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Arts of the Islamic world

Studying the Art of the Islamic world is challenging, partially because of the large geographic and chronological scope of Islam. Islam has been a major religion and cultural force for over fourteen centuries and continues to be so today. At present the Arts of the Islamic World Section is organized into three chronological periods: Early, Medieval and Late. These chronological divisions are modern creations that help scholars to organize information and works of art to interpret them better. Dr. Beth Harris and Dr. Steven Zucker of Smarthistory together with leading art historians, and our museum partners have created hundreds of short engaging conversational videos and articles, making Khan Academy one of the most accessible and extensive resources for the study of the history of art.
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A beginner's guide to the arts of the Islamic world

The Dome of the Rock, the Taj Mahal, a Mina’i ware bowl, a silk carpet, a Qur‘an; all of these are examples of Islamic Art. But what is Islamic Art? Islamic Art is a modern concept, created by art historians in the nineteenth century to categorize and study the material first produced under the Islamic peoples that emerged from Arabia in the seventh century. Today Islamic Art describes all of the arts that were produced in the lands where Islam was the dominant religion or the religion of those who ruled. Unlike the terms Christian, Jewish, and Buddhist art, which refer only to religious art of these faiths, Islamic art is not used merely to describe religious art or architecture, but applies to all art forms produced in the Islamic World.
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Early period

Early Period (c. 640-900 C.E.) After Muhammad’s death in 634, there were four rightfully guided caliphs who succeeded Muhammad. However, from 656 there were conflicts over succession. Out of these wars emerged the Umayyad Dynasty which was responsible for the first great monuments of Islamic art and architecture. Umayyad rulers built the Dome of the Rock in Jerusalem, the Great Mosque of Damascus, and the so-called Desert Palaces in Syro-Palestine. The Umayyads ruled as caliphs until 750 C.E., when they were overthrown by the Abbasids. The Abbasids ruled as caliphs over much of the Islamic world until 861. Their capital was at Baghdad, and later Samarra. After 861, the Abbasids lost control of large parts of their empire to a series of local dynasties.
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Medieval period

Medieval Period (c. 900-1517 C.E.) By the tenth century, there was fragmentation and individual dynasties sprang up. These dynasties had varying degrees of control over different parts of the lands where Islam was the dominant or a major religion. In North Africa and the Near East, certain major dynasties, such as the Fatimids (909-1171), emerged and ruled an area that includes present-day Egypt, Sicily, Algeria, Tunisia, and parts of Syria. It is also at this time that some of the major Turkic dynasties and people from Central Asia came to the forefront of politics and artistic creativity in the Islamic world. The Seljuqs were Central Asian nomads who ruled eastern Islamic lands and eventually controlled Iran, Iraq and much of Anatolia, although this empire was short-lived. The main branch of the Seljuqs, the Great Seljuqs, maintained control over Iran.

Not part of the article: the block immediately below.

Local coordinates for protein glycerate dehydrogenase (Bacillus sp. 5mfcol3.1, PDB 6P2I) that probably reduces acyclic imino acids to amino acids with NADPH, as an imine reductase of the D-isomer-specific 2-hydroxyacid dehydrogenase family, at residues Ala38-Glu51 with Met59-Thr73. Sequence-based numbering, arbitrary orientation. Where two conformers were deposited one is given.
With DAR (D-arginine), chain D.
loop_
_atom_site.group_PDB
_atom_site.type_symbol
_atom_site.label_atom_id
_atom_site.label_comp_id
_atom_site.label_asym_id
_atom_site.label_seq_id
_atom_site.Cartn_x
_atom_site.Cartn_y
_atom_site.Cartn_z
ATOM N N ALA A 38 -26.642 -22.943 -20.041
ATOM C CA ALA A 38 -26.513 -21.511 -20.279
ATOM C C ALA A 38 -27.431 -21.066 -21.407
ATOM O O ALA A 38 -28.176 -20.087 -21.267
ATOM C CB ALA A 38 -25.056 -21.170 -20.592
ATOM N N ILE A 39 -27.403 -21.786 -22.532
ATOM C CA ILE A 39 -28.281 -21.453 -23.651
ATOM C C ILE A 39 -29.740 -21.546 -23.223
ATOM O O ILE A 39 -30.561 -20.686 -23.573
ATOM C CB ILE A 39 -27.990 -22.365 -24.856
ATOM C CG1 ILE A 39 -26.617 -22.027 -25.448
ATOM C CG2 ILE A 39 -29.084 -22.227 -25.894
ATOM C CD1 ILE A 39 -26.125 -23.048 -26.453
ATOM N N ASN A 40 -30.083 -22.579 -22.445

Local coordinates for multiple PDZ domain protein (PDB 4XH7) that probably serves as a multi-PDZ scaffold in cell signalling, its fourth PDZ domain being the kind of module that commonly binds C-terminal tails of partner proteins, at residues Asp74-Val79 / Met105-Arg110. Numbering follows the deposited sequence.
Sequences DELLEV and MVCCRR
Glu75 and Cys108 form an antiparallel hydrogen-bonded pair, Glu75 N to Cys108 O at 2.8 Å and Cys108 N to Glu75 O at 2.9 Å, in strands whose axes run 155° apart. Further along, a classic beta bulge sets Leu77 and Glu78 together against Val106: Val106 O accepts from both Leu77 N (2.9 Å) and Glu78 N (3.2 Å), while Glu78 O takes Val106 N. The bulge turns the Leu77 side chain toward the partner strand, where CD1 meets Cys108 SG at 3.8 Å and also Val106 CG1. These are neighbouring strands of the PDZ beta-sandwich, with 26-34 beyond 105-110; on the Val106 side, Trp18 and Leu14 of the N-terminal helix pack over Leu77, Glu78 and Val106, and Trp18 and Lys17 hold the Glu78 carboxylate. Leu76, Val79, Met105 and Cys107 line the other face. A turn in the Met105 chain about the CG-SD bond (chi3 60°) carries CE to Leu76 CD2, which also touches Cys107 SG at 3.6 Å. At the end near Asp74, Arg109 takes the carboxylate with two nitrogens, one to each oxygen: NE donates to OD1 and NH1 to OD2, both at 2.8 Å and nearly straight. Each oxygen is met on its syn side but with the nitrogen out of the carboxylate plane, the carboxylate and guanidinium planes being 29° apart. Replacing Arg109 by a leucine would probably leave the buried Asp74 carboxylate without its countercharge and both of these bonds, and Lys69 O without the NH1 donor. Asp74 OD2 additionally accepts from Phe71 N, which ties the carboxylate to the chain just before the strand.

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Late period

Later Period (c. 1517 –1924 C.E.) This period is the era of the last great Islamic Empires. The Ottoman Empire, which had started as a small Turkic state in Anatolia in the early fourteenth century, emerged in the second half of the fifteenth century as a major military and political force. In 1453, the Ottomans conquered Constantinople in 1453 and the Mamluk Empire in 1517. They dominated much of Anatolia, the Balkans, the Near East and North Africa until the dissolution of the Ottoman Empire after World War I. The Ottomans are famous for their domed architecture and pencil minarets, many of which were built by the great architect, Sinan for Sultan Süleyman (r. 1520–66). This period is considered the peak of Ottoman art and culture.
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Arts of the Islamic world (quiz)

Test your knowledge of the arts of the Islamic world!